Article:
In mammals and birds, for instance, chromosomes play a mechanistic role in “determining” whether an embryo develops into a male or female. However, chromosomes do not define what a male and female is. This fact is evident by the existence of many species that have male and female sexes but do not have sex chromosomes, such as many reptiles that use temperature to guide sex development.
Hormones are also a trait that differs between human males and females, yet they do not factor in when categorizing people by sex. Rather, hormones like testosterone and estrogen guide the development of secondary sexual characteristics that emerge during puberty. For males these traits include facial hair, deeper voices, an Adam’s apple, and more upper body muscle, and for females, they include breasts, wider hips, and so on. However, these traits are downstream consequences of one's sex and do not individually or collectively define a person’s sex. Some females may have deep voices, and some males may develop breasts. Although these traits are atypical for females and males, respectively, they do not have any bearing on a person's sex, which is always defined by the type of gamete (sperm or ova) that a person has the function of producing.
Moving on, the activist appears to conflate sex and “gender roles” when stating, “Lots of people don’t fit neatly into a gender binary. Even people we don’t consider to be intersex.” This is false for two reasons. The first is that the existence of intersex conditions does not undermine the sex binary because all the sex binary means is that there are only two sexes. Being sexually ambiguous is not a third sex. The second reason is that the so-called “gender binary” in Gender Studies refers to the social roles and expectations placed on individuals because of their sex. It should not be confused with the sex binary, which refers strictly to the binary distinction between sperm and ova. Activists often use the words “sex” and “gender” interchangeably in order to sow confusion and further their agenda.
The activist also claimed that “there are no simple answers in human biology.” This is not correct. Although development, including sex development, is a very complex process, this does not entail that the end products are equally complex. Variation among individuals exists, but it almost always falls within the bounds of people being clearly and unequivocally either male or female. Intersex people, defined by the appearance of sex ambiguity, occur only in 0.018 percent of humans. See the figure below for a visual representation of this.
For the overwhelmingly vast majority of humans, the answer regarding their sex is very simple.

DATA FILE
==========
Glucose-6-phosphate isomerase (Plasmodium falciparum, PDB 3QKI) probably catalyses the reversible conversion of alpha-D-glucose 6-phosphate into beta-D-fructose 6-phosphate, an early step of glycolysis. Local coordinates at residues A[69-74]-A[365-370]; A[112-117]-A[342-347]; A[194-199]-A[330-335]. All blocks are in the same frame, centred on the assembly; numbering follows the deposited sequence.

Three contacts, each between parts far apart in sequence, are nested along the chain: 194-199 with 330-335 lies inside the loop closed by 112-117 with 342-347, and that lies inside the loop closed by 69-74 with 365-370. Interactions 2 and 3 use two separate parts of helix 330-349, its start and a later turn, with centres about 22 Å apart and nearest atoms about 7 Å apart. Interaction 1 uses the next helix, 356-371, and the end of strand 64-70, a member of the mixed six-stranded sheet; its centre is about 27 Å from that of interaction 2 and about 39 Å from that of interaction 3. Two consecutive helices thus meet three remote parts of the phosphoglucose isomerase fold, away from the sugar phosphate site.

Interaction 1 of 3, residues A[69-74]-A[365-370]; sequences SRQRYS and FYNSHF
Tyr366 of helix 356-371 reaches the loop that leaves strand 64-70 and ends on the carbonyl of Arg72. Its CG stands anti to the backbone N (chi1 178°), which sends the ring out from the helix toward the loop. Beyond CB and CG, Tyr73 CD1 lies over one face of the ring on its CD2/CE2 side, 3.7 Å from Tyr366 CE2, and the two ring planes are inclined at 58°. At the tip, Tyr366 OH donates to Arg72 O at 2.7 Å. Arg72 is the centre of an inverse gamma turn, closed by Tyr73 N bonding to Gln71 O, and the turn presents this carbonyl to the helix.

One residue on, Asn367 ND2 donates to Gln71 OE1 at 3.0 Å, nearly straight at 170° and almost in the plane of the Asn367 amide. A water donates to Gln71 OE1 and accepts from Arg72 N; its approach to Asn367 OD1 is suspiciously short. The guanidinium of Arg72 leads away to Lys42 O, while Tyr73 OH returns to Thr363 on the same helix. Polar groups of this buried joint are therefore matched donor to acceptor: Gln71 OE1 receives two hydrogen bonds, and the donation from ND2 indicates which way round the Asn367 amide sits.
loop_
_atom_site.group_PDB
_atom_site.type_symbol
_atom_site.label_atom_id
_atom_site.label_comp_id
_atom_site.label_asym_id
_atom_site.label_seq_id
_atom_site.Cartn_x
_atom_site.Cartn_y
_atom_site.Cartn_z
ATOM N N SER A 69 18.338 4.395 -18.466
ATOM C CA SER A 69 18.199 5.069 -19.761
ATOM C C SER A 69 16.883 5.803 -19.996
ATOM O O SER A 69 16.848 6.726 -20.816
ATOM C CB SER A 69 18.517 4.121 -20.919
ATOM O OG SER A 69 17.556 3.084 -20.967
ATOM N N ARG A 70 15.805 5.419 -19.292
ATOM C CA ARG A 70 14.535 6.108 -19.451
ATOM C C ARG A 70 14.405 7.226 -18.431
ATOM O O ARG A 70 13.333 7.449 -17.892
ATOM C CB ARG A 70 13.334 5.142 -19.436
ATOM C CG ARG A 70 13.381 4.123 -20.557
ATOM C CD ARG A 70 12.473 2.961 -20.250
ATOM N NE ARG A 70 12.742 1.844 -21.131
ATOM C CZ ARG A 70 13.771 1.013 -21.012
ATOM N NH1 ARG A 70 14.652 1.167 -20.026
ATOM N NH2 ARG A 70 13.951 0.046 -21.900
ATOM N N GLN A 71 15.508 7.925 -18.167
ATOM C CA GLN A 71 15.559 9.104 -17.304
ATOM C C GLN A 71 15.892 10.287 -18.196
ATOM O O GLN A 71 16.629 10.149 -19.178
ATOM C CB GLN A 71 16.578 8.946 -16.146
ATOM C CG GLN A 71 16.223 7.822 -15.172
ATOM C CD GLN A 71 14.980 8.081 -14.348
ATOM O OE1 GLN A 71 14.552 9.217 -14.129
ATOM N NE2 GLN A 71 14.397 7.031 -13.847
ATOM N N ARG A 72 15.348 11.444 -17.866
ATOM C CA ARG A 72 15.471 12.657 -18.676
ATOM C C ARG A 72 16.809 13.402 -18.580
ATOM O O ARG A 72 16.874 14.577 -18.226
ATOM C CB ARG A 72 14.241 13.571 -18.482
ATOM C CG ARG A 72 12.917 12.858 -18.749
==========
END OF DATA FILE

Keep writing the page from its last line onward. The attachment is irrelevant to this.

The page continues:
The activist’s final attempt to win the argument relied on likening the sex binary as “high school-level biology” and insisting that “biological researchers” now all agree that sex is a “spectrum.” Walsh was correct in describing researchers who would say that as being “full of shit,” though I would also add “extremely ignorant” as another option given the sheer amount of propaganda out there on the biology of sex.
It’s ironic that the activist criticized the sex binary as “high school-level biology” while promoting the unproven concept of the sex spectrum, which is often popularized in unreviewed science magazines and cartoon teaching aids aimed at children like the Genderbread Person and the Gender Unicorn.
People can easily be misled when something appears complex, mistaking it for being scientific or nuanced. This is why concepts like the “sex spectrum” and multivariable models of biological sex can seem attractive. It’s also useful in debates because presenting complex models allows one to portray themselves as having a colorful and sophisticated view of biology, while their opponents are stuck in the past viewing the world in simplistic black and white. However, this is merely ideological rhetoric designed to make you doubt your own eyes.
In reality, the fundamental concept of biological sex is very simple. Yet this simplistic binary at the root of sexual reproduction gives rise to endless and complex forms. Far from limiting our ability to see nature’s complexity, the fundamental binarity of sex serves as a central organizing principle that affords us a much deeper understanding into patterns of evolved sex differences in nature than would be possible by looking at individual traits in isolation.
Ignoring the fundamental causes underlying general patterns will sacrifice true understanding and turn science into a collection of random unrelated facts.